Today’s students grow up with the power of digital media and technology to explore, connect, create, and learn in new ways. With this power, young people have great opportunities, but they also face challenges and dilemmas.
Schools are dealing with the ramifications, including issues like online safety, cyberbullying, privacy, online hate speech, misinformation, excess screen time, and digital distraction. To address these issues, schools are teaching digital citizenship to help students use technology responsibly to learn, create, and participate.
Schools are building a positive culture around media and technology by incorporating digital citizenship education into their curricula. Many teachers believe digital citizenship is important but face challenges in teaching it. Below are some common myths about digital citizenship I hear from teachers, and an explanation of how to overcome each obstacle.
It’s true that teachers have a lot on their plates. Digital citizenship may seem like just another flavor of the month, but more and more, teachers are realizing that teaching digital citizenship is an essential foundation for their students’ digital learning abilities.
I see teachers weaving digital citizenship into English language arts, civics and social studies, and even math and science. Teachers can teach shorter mini-lessons, show a video and discuss, or have a weekly “dig cit moment” to grapple with a digital dilemma such as, “What do I do if I see someone being bullied online?” or “What questions should I ask before sharing a picture online?”
Your students may be tech savvy but that doesn’t mean they’re tech smart. Knowing how to use apps and tools is one thing, but knowing how to be a citizen in the digital world requires a set of social-emotional competencies teachers need to guide students through.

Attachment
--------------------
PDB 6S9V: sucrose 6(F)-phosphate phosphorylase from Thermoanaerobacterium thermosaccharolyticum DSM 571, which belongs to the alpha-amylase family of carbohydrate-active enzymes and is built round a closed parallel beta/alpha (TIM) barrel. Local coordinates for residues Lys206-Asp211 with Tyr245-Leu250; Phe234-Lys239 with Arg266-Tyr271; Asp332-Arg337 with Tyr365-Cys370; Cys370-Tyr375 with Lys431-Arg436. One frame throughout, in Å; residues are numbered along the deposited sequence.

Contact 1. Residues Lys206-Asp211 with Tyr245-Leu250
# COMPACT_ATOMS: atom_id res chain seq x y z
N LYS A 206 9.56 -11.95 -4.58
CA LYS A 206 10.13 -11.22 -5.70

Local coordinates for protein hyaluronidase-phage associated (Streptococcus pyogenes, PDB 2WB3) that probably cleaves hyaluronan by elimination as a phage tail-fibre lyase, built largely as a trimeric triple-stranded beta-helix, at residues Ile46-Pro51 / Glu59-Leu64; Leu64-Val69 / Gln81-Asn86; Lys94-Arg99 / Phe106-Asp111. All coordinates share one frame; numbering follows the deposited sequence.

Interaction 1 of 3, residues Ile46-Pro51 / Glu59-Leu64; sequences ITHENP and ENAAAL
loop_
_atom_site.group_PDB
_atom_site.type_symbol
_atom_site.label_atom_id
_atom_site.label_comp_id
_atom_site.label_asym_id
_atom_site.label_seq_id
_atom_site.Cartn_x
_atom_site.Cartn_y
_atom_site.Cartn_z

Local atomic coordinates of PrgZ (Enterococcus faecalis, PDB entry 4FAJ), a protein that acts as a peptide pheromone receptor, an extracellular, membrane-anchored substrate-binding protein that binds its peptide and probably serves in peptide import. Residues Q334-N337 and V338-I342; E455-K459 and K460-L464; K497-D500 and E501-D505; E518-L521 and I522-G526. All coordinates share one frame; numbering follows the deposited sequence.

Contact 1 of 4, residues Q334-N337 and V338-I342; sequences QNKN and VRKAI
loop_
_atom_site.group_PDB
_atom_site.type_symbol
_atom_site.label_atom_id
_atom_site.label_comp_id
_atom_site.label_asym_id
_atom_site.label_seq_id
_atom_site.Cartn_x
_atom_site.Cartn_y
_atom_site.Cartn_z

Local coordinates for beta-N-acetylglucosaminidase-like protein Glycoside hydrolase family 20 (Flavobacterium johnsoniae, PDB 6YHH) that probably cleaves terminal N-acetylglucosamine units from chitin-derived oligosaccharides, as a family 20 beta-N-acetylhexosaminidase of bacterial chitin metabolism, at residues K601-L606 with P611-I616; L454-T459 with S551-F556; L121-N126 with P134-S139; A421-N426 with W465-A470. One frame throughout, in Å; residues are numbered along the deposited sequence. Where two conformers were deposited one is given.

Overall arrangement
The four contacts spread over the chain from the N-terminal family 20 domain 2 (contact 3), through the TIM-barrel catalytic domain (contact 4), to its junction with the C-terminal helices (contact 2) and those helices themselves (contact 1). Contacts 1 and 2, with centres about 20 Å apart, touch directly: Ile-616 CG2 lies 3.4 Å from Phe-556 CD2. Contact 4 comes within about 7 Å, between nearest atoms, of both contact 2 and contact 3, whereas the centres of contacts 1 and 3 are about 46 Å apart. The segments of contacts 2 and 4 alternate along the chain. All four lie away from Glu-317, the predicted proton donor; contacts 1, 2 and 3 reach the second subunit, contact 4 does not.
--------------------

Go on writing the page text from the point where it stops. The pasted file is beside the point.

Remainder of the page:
And rest assured, you don’t need to be tech savvy to teach digital citizenship. Rather, it’s about teaching responsible decision-making, self-awareness, and perspective-taking. Try asking students about the websites, games, and social media they use, and then discuss how to address digital dilemmas they face.
In my work supporting schools with the free K–12 Common Sense Education Digital Citizenship Curriculum, I have seen many librarians and tech specialists who implement digital citizenship in schools. This is fantastic! But often, I also see that these people are the only educators in the school teaching students these skills and habits of mind.
I advocate for a whole-community approach to digital citizenship, including teams of teachers teaching students, parent and family education, and professional learning for all staff. The more people involved in creating a positive culture of digital citizenship, the more likely it will become the culture of the school.
Do any of these obstacles resonate with you? How can you think about them differently? The reality is this: Our future in the digital world lies in our students. They are shaping what the digital world will be, for good or for bad. It is up to us to guide them as citizens of the digital world: a world we want to be proud of.